The Cognitive Benefits of Physical Exercise
Physical exercise is one of the few activities we can undertake that not only reduces the risk of dementia, but also reverses its effects. When speaking of the development of dementia, 50% of risk factors come from our genetics; this is something obviously out of our control. However, that is not the case in relation to the remaining 50%.
Another study found that older adults (over the age of 77) who ranked in the top third for exercise were 61% less likely to develop dementia.
Traditional exercises remain beneficial, but HUR USA has put forward a list of their preferred and most effective exercises.
Cardio exercises that that involve dual-tasking - such as working on the CyberCycle. The American Journal for Preventive medicine found that CyberCyclists experienced a 23% reduction in progression to mild cognitive repair compared to more traditional exercises.
Yoga has been shown to increase attention and focus, reduce stress, and increase cognitive functioning in people of all ages and ability levels.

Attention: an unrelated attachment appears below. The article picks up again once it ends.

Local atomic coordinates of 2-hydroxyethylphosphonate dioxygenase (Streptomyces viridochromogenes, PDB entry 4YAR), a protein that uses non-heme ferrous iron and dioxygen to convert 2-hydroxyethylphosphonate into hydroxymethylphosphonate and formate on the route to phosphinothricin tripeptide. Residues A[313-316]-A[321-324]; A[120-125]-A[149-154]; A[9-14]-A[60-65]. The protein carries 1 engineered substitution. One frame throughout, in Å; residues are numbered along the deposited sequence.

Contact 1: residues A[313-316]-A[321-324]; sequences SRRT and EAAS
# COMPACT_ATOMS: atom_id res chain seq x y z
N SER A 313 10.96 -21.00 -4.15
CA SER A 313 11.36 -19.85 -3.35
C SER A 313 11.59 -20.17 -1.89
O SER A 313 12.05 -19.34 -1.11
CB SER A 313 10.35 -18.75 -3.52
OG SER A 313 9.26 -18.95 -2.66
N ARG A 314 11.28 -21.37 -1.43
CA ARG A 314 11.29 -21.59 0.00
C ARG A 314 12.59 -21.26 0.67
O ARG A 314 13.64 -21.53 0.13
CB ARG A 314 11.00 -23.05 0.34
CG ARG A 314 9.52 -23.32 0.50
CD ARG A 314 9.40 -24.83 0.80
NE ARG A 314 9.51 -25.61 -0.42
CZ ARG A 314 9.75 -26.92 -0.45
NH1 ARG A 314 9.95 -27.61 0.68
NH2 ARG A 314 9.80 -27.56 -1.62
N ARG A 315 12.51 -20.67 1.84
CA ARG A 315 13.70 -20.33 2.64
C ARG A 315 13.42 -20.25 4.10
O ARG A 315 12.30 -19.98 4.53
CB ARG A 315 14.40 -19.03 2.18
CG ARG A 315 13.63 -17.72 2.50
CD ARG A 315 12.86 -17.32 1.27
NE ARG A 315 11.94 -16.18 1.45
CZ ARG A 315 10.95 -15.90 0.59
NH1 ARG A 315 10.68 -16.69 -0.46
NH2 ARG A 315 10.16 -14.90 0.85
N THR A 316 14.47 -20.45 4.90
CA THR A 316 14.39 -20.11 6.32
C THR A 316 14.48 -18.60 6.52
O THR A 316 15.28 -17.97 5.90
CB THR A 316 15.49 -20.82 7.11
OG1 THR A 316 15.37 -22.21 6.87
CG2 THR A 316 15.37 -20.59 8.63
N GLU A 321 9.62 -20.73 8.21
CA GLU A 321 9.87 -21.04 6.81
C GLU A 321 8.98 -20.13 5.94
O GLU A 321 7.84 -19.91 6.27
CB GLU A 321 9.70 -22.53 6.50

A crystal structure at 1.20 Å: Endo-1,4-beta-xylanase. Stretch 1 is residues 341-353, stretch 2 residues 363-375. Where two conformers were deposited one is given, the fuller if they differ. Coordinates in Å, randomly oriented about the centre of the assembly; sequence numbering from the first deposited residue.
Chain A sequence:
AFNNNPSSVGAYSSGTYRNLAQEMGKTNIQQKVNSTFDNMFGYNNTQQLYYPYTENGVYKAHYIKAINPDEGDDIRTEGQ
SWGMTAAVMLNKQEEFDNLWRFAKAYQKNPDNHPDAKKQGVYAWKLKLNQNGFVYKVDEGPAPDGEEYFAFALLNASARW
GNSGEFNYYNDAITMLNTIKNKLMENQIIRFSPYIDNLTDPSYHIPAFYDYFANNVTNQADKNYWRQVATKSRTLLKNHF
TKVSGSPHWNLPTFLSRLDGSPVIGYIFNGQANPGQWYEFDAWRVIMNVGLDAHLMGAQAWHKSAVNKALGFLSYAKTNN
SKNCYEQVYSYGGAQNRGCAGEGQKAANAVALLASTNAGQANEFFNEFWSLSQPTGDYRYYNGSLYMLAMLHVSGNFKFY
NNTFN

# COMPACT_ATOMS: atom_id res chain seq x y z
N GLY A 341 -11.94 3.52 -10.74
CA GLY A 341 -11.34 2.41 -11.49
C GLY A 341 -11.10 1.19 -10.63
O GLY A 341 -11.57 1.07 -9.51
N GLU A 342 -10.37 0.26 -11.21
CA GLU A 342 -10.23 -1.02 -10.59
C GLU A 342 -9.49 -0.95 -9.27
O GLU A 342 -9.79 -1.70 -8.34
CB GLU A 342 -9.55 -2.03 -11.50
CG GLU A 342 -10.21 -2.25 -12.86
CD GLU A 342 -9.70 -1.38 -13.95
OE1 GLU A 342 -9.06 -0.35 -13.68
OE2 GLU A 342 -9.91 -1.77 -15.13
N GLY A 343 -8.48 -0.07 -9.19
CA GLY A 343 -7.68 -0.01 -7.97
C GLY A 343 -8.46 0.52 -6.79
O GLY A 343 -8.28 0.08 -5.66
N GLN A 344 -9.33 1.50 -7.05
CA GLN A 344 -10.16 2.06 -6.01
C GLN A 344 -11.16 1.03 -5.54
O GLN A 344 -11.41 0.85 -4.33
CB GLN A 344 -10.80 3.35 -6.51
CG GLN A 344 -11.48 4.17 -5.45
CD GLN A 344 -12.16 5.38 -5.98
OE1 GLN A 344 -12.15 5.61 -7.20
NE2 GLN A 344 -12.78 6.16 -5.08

Tai Chi Tai Chi can benefit both mental and physical health. A large meta-analysis showed that Tai Chi can “significantly improve the majority of outcomes of global cognitive ability, attention, learning and memory, language, emotion and perception, and execution in health adults.”
High Intensity Interval Training (HIT) HIIT training involves short bursts of high intensity exercise followed by short rest periods.
Dual Tasking Dual tasking is performing a physical and cognitive exercise at the same time. Dual tasking improves cognitive ability, improves the ability to do activities of daily living (bathing, grooming, toileting, dressing), and improved mood.
Strength training One of the most important studies on brain health in the past decade showed that once-a-week and twice-a-week resistance training sessions over 12 months led to major improvements in older adults’ cognition and attention. Participants who trained for 20-minutes once a week experienced an 11% improvement. Those who trained for 20-minutes twice a week experienced a 13% improvement.